Specifications of the latest Qualcomm System-on-Chip (SoC) identified as SDM1000 but believed to be eventually named as Snapdragon 1000, are beginning to surface. The successor to the mighty Snapdragon 850 is believed to be a powerhouse that’s more than capable of running Windows 10. Moreover, with a new power management controller, Snapdragon 1000 won’t be as power-hungry as Intel Sky Lake processors. But it could match or even exceed the capabilities of its rivals.
Microsoft has been tweaking Windows 10 to enable it to run reliably on ARM-based chips. Incidentally, the company wants a full-fledged Windows Operating System (OS) on ARM-based chips. Hence Microsoft partnered with Qualcomm, and the result was the Snapdragon 835 processor. Learning from the experience, Qualcomm developed the higher-clocked Snapdragon 850.
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Qualcomm Snapdragon 1000: Specifications
Built on the ARM Cortex-A76 architecture, the Snapdragon 1000 can be considered as the more powerful and capable successor to the Snapdragon 850. Industry insiders believe Snapdragon 1000 could be as powerful as Intel’s Y- and U-series Core processors. Currently these processors are common in tablets and Ultrabook-type laptops. In these devices, the battery-life and heat dissipation are important design considerations besides smooth performance. While the Y-series processors have a 4.5W TDP (Thermal Design Power), the U-series has a considerably higher TDP of 15W.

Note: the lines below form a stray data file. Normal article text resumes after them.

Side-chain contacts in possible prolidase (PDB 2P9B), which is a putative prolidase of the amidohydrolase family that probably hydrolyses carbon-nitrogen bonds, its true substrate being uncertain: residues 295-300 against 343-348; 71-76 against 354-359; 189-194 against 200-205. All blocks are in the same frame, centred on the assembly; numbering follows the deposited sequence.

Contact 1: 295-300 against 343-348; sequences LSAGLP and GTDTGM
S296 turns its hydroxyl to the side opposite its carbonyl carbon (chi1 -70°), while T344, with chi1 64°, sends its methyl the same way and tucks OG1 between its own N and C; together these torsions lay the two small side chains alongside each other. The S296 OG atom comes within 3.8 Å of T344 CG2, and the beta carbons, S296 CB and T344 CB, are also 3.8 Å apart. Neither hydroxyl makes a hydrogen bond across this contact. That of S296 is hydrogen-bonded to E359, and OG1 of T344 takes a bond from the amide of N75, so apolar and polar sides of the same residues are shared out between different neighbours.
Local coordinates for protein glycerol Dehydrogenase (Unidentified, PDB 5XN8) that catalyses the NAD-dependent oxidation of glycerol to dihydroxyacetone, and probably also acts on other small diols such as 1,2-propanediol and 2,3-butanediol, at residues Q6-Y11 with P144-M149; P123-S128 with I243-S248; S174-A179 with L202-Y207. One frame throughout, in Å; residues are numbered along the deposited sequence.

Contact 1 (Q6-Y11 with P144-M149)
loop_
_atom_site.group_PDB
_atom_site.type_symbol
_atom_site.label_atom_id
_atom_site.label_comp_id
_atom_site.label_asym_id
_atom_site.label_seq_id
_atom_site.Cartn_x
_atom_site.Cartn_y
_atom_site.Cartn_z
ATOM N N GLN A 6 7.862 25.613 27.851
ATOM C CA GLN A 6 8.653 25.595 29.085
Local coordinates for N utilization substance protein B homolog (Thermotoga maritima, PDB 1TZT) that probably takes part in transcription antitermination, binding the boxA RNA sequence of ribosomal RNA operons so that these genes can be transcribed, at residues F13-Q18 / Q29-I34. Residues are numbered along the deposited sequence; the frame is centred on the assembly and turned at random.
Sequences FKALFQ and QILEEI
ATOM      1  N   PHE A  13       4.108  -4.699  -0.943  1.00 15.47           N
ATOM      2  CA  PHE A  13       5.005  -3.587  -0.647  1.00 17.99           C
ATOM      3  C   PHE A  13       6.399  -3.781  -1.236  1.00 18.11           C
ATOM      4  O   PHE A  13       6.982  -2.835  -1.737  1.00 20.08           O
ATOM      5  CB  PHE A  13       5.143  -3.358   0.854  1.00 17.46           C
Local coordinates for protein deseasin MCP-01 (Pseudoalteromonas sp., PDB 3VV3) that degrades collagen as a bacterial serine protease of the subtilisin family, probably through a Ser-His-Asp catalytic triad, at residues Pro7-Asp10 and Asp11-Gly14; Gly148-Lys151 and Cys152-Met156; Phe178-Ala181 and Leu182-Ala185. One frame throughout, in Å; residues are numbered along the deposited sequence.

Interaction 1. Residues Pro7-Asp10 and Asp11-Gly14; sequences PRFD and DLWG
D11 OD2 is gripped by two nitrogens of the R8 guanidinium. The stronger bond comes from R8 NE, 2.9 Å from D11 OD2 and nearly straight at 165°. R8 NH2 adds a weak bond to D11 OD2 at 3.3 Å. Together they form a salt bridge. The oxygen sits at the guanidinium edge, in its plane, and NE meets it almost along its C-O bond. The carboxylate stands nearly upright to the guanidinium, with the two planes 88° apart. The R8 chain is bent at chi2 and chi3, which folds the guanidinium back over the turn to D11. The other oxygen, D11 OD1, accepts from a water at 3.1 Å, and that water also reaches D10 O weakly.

Snapdragon 1000 has a power rating of just 6.5W. But at peak performance and demanding loads, the SoC can draw up to 12W maximum and that too for the entire SoC. Needless to say, in real-life, these figures should translate into better battery-life management and less heat generation.
The Snapdragon 1000 test platform managed to cram 16 GB of LPDDR4X RAM. For storage, the SoC had not one but two 128GB UFS flash drives. For indoor and outdoor or mobile connectivity, the SoC features 802.11ad gigabit Wi-Fi and gigabit LTE respectively.
Powerful SoC In A Small Package
At 20mm x 15mm, Snapdragon 1000 is slightly larger than the 850. Still, it is significantly smaller than Intel’s chips, which, at 45×24mm, are more than double in footprint. TSMC will produce the SDM1000 on the latest 7mm manufacturing process.
One of the interesting aspects about the Snapdragon 1000 is that it appears to be a socketed processor. Manufacturers usually solder the CPUs right onto the motherboard. Could this mean end-users could one day upgrade even the processor on their laptop?